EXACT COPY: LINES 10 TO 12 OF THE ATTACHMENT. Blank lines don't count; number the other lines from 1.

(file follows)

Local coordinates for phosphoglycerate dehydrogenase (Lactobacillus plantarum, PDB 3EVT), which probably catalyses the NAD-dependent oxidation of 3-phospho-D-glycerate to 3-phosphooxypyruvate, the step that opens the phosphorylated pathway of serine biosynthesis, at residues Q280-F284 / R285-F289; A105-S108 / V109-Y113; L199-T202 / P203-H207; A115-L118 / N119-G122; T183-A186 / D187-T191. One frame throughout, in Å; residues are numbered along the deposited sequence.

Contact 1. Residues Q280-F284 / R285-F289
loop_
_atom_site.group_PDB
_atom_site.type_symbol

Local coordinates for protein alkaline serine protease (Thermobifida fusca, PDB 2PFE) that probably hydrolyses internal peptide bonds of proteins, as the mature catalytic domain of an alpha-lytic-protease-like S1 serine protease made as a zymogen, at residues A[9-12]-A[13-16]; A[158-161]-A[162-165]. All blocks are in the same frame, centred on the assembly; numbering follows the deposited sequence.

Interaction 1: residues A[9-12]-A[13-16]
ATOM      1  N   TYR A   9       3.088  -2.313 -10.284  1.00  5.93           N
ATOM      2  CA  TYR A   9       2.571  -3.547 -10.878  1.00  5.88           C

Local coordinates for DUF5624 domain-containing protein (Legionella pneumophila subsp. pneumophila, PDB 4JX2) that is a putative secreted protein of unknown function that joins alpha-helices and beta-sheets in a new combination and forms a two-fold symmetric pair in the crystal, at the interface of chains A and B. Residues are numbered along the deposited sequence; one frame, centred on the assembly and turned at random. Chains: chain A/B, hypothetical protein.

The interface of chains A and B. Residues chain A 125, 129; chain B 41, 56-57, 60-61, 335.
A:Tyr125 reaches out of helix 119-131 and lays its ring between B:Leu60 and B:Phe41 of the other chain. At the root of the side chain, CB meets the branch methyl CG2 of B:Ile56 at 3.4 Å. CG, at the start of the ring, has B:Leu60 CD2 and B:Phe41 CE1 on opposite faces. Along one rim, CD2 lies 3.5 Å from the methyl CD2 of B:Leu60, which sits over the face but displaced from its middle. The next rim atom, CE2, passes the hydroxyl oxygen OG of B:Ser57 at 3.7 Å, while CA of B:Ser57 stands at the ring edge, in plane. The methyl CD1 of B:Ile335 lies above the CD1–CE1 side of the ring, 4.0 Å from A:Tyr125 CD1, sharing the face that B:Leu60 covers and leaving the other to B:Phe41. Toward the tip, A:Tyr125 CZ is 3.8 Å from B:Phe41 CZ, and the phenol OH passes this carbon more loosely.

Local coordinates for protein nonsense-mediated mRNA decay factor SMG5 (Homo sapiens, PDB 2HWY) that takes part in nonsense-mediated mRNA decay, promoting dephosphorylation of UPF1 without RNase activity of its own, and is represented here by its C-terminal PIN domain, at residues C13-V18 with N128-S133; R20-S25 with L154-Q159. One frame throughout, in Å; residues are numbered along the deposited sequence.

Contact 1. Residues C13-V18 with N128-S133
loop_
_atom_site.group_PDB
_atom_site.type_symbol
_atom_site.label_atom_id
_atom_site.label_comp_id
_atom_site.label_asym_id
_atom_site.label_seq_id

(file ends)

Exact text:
Local coordinates for DUF5624 domain-containing protein (Legionella pneumophila subsp. pneumophila, PDB 4JX2) that is a putative secreted protein of unknown function that joins alpha-helices and beta-sheets in a new combination and forms a two-fold symmetric pair in the crystal, at the interface of chains A and B. Residues are numbered along the deposited sequence; one frame, centred on the assembly and turned at random. Chains: chain A/B, hypothetical protein.

The interface of chains A and B. Residues chain A 125, 129; chain B 41, 56-57, 60-61, 335.
A:Tyr125 reaches out of helix 119-131 and lays its ring between B:Leu60 and B:Phe41 of the other chain. At the root of the side chain, CB meets the branch methyl CG2 of B:Ile56 at 3.4 Å. CG, at the start of the ring, has B:Leu60 CD2 and B:Phe41 CE1 on opposite faces. Along one rim, CD2 lies 3.5 Å from the methyl CD2 of B:Leu60, which sits over the face but displaced from its middle. The next rim atom, CE2, passes the hydroxyl oxygen OG of B:Ser57 at 3.7 Å, while CA of B:Ser57 stands at the ring edge, in plane. The methyl CD1 of B:Ile335 lies above the CD1–CE1 side of the ring, 4.0 Å from A:Tyr125 CD1, sharing the face that B:Leu60 covers and leaving the other to B:Phe41. Toward the tip, A:Tyr125 CZ is 3.8 Å from B:Phe41 CZ, and the phenol OH passes this carbon more loosely.